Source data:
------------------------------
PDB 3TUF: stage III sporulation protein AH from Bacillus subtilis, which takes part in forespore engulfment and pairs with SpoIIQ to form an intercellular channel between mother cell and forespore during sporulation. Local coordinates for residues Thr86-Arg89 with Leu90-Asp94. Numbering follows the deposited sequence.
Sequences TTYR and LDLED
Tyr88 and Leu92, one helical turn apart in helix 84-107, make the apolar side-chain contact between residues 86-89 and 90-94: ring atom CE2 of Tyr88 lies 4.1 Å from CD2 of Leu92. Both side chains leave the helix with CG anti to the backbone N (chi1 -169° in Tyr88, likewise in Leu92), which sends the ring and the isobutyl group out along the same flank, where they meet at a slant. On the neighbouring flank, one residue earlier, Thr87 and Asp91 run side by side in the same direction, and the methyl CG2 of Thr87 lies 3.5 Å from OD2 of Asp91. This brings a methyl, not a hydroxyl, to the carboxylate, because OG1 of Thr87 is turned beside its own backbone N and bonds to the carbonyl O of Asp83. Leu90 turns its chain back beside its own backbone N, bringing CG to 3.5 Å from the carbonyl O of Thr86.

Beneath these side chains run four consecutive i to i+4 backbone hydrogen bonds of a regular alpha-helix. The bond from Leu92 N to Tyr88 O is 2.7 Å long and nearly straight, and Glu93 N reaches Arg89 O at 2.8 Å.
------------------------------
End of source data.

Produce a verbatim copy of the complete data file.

PDB 3TUF: stage III sporulation protein AH from Bacillus subtilis, which takes part in forespore engulfment and pairs with SpoIIQ to form an intercellular channel between mother cell and forespore during sporulation. Local coordinates for residues Thr86-Arg89 with Leu90-Asp94. Numbering follows the deposited sequence.
Sequences TTYR and LDLED
Tyr88 and Leu92, one helical turn apart in helix 84-107, make the apolar side-chain contact between residues 86-89 and 90-94: ring atom CE2 of Tyr88 lies 4.1 Å from CD2 of Leu92. Both side chains leave the helix with CG anti to the backbone N (chi1 -169° in Tyr88, likewise in Leu92), which sends the ring and the isobutyl group out along the same flank, where they meet at a slant. On the neighbouring flank, one residue earlier, Thr87 and Asp91 run side by side in the same direction, and the methyl CG2 of Thr87 lies 3.5 Å from OD2 of Asp91. This brings a methyl, not a hydroxyl, to the carboxylate, because OG1 of Thr87 is turned beside its own backbone N and bonds to the carbonyl O of Asp83. Leu90 turns its chain back beside its own backbone N, bringing CG to 3.5 Å from the carbonyl O of Thr86.

Beneath these side chains run four consecutive i to i+4 backbone hydrogen bonds of a regular alpha-helix. The bond from Leu92 N to Tyr88 O is 2.7 Å long and nearly straight, and Glu93 N reaches Arg89 O at 2.8 Å.